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Retraction Watch

Tracking retractions as a window into the scientific process

Brutal honesty: Author takes to PubPeer to announce retraction — and tells us she’ll lose PhD, professorship

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Eriko Suzuki

Eriko Suzuki

Over the past week, there have been a number of comments on PubPeer — a site of which we’re big fans — about a 2007 paper in Oncogene.

The comments suggested that the figures in the paper had problems. Some bands seemed to be duplicated, and one of the images looked very much like that of another paper.

Then, today, first author Eriko Suzuki left this comment: Read the rest of this entry »

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Weekend reads: How to rescue science, what “censorship” really means, worst paper of the year?

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booksAnother very busy week at Retraction Watch. There were a lot of gems elsewhere. Here’s a sampling: Read the rest of this entry »

Written by ivanoransky

April 19, 2014 at 10:11 am

Authors retract study suggesting magnesium prevents Alzheimer’s in mice

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j neuroscienceThe authors of a 2013 Journal of Neuroscience study suggesting that “elevation of brain magnesium…may have therapeutic potential for treating [Alzheimer's disease] in humans” have retracted it after finding errors in the work.

Here’s the original abstract:

Read the rest of this entry »

Doing the right thing: Physicists retract paper after becoming aware of “a fundamental error”

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prl-bannerThe authors of a paper in Physical Review Letters have retracted it, after another researcher pointed out a mistake.

F. Sattin and D.F. Escande write in the notice for “Alfvénic Propagation: A Key to Nonlocal Effects in Magnetized Plasmas” (which is behind a paywall) that after the paper was published, they “we became aware of a fundamental error in the normalization of our equations.” Excerpt: Read the rest of this entry »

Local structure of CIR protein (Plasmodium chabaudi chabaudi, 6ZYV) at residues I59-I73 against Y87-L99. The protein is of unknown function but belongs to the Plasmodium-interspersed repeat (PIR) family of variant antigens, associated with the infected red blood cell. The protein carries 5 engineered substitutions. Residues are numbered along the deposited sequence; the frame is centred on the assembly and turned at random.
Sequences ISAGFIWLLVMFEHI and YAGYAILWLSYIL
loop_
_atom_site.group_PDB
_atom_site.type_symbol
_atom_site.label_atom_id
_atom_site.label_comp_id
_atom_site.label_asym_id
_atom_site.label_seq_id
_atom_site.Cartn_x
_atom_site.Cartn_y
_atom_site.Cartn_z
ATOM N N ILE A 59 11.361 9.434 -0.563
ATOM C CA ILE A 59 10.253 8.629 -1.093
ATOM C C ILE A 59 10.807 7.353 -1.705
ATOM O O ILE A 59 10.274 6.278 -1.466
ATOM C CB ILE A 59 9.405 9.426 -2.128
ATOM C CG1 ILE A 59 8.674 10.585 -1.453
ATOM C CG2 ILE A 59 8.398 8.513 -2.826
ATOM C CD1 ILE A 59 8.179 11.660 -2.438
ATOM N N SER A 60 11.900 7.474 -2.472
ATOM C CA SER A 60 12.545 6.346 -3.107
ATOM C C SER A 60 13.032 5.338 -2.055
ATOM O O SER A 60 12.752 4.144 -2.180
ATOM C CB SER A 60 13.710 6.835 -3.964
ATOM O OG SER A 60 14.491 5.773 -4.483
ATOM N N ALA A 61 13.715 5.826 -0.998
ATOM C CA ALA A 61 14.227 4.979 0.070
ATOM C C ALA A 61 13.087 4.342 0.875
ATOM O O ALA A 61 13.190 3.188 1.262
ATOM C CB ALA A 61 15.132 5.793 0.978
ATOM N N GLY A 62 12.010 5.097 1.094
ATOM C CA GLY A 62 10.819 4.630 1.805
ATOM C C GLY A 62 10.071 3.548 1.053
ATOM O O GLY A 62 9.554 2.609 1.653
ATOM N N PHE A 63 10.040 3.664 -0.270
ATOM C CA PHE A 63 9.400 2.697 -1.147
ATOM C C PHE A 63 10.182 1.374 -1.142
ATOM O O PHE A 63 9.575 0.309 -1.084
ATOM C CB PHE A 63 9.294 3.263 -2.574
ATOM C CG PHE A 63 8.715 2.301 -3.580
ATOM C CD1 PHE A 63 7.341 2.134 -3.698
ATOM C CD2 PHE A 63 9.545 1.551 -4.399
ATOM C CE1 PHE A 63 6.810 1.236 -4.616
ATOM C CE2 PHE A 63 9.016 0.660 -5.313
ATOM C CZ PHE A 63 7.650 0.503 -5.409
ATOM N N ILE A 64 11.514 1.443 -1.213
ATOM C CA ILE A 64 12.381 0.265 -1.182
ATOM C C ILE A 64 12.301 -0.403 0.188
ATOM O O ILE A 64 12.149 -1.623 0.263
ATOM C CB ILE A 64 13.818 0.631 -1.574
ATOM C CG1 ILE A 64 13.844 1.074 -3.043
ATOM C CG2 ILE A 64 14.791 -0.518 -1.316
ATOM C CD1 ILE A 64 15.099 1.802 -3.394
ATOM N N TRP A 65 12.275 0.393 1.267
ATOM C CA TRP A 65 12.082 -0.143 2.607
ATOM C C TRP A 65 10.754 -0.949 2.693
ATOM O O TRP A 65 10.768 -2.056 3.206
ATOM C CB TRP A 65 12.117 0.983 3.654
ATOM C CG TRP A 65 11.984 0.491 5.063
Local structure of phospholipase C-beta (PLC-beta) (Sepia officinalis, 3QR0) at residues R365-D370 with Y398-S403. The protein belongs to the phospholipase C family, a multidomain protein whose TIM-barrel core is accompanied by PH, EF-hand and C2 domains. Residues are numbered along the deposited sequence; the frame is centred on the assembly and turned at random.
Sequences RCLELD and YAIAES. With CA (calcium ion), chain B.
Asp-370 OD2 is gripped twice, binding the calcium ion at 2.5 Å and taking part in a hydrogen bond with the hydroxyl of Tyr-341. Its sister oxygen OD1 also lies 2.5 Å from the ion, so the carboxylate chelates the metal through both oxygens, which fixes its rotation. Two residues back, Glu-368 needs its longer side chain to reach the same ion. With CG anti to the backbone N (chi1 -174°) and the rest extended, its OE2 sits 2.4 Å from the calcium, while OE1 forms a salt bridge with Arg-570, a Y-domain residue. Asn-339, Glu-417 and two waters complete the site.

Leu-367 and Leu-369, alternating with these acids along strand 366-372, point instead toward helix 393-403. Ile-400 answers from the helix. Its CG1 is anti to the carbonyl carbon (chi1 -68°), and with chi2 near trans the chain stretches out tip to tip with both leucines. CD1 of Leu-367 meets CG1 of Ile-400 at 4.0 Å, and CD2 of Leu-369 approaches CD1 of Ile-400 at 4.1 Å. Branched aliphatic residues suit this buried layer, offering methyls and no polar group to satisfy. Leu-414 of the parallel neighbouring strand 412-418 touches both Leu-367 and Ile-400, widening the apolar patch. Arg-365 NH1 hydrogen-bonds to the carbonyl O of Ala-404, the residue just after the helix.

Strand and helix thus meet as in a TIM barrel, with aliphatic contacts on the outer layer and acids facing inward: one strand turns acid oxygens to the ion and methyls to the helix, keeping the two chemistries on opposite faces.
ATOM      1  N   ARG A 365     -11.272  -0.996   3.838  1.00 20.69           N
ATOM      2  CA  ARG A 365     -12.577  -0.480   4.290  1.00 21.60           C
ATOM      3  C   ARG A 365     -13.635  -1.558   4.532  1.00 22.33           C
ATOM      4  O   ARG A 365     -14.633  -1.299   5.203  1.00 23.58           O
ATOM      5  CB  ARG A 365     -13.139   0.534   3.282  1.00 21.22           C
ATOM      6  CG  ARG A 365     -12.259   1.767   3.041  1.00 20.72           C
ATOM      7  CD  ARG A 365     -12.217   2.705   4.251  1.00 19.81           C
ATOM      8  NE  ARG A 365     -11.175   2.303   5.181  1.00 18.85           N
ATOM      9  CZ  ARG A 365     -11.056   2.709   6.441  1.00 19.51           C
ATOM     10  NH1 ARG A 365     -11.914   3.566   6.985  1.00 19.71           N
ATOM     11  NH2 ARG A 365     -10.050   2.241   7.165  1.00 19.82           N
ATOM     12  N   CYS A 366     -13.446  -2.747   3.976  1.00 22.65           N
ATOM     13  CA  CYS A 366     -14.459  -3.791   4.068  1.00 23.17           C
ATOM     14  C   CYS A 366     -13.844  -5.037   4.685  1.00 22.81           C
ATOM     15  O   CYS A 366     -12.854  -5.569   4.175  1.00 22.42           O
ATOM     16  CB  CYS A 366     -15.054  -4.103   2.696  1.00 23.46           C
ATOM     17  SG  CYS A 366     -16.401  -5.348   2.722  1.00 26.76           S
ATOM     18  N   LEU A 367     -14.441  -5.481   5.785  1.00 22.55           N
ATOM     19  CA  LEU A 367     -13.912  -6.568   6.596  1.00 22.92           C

Stem cell researcher in Korea up to half a dozen retractions

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stem cellsAlmost two years ago, we brought you — with the help of Trevor Stokes — the story of a stem cell researcher in Korea whose publication record, and career, unraveled after evidence of image manipulation surfaced in her work.

We’ve reported on four retractions, all in Antioxidants & Redox Signaling, by Soo-Kyung Kang, formerly of Seoul National University resulting from the efforts of a whistleblower. There has been another in Human Gene Therapy: Read the rest of this entry »

Publisher to pulp existing copies of science communication book because of plagiarism

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speight bookThe publisher Taylor & Francis has decided to pulp all existing copies of a 2012 book on science communication, and suspend electronic copies indefinitely, after it became clear that the text was plagiarized from the work of another author.

The book, Clear and Concise Communications for Scientists and Engineers, was written by energy and environmental consultant James G. Speight. According to Colin Purrington — the creator of a very popular poster tips site whose past attempts to protect his intellectual property may be familiar to Retraction Watch readers — pages 166-169 are “largely copied” from Purrington’s page on scientific poster design.

In a letter to Taylor & Francis, Purrington wrote:

Read the rest of this entry »

Written by ivanoransky

April 17, 2014 at 3:13 pm

Heart study retracted because it was submitted without permission of most of the authors

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clincardcoverA group of authors in South Korea has lost their 2012 paper in Clinical Cardiology because, well, they weren’t a group after all.

The paper, “Correlation of Electrocardiographic Changes and Myocardial Fibrosis in Patients With Hypertrophic Cardiomyopathy Detected by Cardiac Magnetic Resonance Imaging,” came from corresponding author of Konkuk University School of Medicine in Seoul, and a half-dozen colleagues. At least, that’s what the manuscript said.

But according to the retraction notice, Yang had nothing to do with the paper — nor did five other co-authors. Read the rest of this entry »

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